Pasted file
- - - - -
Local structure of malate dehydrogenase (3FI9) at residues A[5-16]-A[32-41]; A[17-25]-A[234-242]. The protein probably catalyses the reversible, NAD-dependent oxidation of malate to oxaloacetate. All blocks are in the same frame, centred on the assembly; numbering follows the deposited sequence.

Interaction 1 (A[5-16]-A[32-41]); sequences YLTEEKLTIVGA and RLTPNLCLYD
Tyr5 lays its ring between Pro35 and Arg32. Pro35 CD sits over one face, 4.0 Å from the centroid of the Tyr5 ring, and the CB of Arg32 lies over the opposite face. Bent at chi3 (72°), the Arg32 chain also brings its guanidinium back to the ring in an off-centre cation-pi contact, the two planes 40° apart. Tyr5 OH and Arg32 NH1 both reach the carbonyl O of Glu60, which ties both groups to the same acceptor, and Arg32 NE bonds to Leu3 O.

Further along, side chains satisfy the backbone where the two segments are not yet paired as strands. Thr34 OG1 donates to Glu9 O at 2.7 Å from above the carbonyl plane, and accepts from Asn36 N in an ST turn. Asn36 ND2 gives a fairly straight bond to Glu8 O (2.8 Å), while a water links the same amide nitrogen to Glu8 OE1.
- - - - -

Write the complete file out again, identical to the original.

Local structure of malate dehydrogenase (3FI9) at residues A[5-16]-A[32-41]; A[17-25]-A[234-242]. The protein probably catalyses the reversible, NAD-dependent oxidation of malate to oxaloacetate. All blocks are in the same frame, centred on the assembly; numbering follows the deposited sequence.

Interaction 1 (A[5-16]-A[32-41]); sequences YLTEEKLTIVGA and RLTPNLCLYD
Tyr5 lays its ring between Pro35 and Arg32. Pro35 CD sits over one face, 4.0 Å from the centroid of the Tyr5 ring, and the CB of Arg32 lies over the opposite face. Bent at chi3 (72°), the Arg32 chain also brings its guanidinium back to the ring in an off-centre cation-pi contact, the two planes 40° apart. Tyr5 OH and Arg32 NH1 both reach the carbonyl O of Glu60, which ties both groups to the same acceptor, and Arg32 NE bonds to Leu3 O.

Further along, side chains satisfy the backbone where the two segments are not yet paired as strands. Thr34 OG1 donates to Glu9 O at 2.7 Å from above the carbonyl plane, and accepts from Asn36 N in an ST turn. Asn36 ND2 gives a fairly straight bond to Glu8 O (2.8 Å), while a water links the same amide nitrogen to Glu8 OE1.